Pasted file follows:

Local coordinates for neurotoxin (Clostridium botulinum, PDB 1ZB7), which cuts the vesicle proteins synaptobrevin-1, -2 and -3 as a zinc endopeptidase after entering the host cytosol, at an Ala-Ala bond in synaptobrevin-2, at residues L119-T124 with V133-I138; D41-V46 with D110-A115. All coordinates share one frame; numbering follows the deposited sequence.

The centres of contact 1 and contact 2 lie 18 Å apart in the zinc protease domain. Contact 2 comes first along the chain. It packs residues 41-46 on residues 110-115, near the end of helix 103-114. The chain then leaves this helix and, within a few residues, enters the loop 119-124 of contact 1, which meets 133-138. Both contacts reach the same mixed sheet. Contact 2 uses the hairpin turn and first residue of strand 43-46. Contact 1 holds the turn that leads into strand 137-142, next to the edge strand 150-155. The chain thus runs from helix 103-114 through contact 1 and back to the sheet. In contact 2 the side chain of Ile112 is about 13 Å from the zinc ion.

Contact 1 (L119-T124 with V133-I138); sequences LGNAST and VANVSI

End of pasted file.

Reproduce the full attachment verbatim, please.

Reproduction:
Local coordinates for neurotoxin (Clostridium botulinum, PDB 1ZB7), which cuts the vesicle proteins synaptobrevin-1, -2 and -3 as a zinc endopeptidase after entering the host cytosol, at an Ala-Ala bond in synaptobrevin-2, at residues L119-T124 with V133-I138; D41-V46 with D110-A115. All coordinates share one frame; numbering follows the deposited sequence.

The centres of contact 1 and contact 2 lie 18 Å apart in the zinc protease domain. Contact 2 comes first along the chain. It packs residues 41-46 on residues 110-115, near the end of helix 103-114. The chain then leaves this helix and, within a few residues, enters the loop 119-124 of contact 1, which meets 133-138. Both contacts reach the same mixed sheet. Contact 2 uses the hairpin turn and first residue of strand 43-46. Contact 1 holds the turn that leads into strand 137-142, next to the edge strand 150-155. The chain thus runs from helix 103-114 through contact 1 and back to the sheet. In contact 2 the side chain of Ile112 is about 13 Å from the zinc ion.

Contact 1 (L119-T124 with V133-I138); sequences LGNAST and VANVSI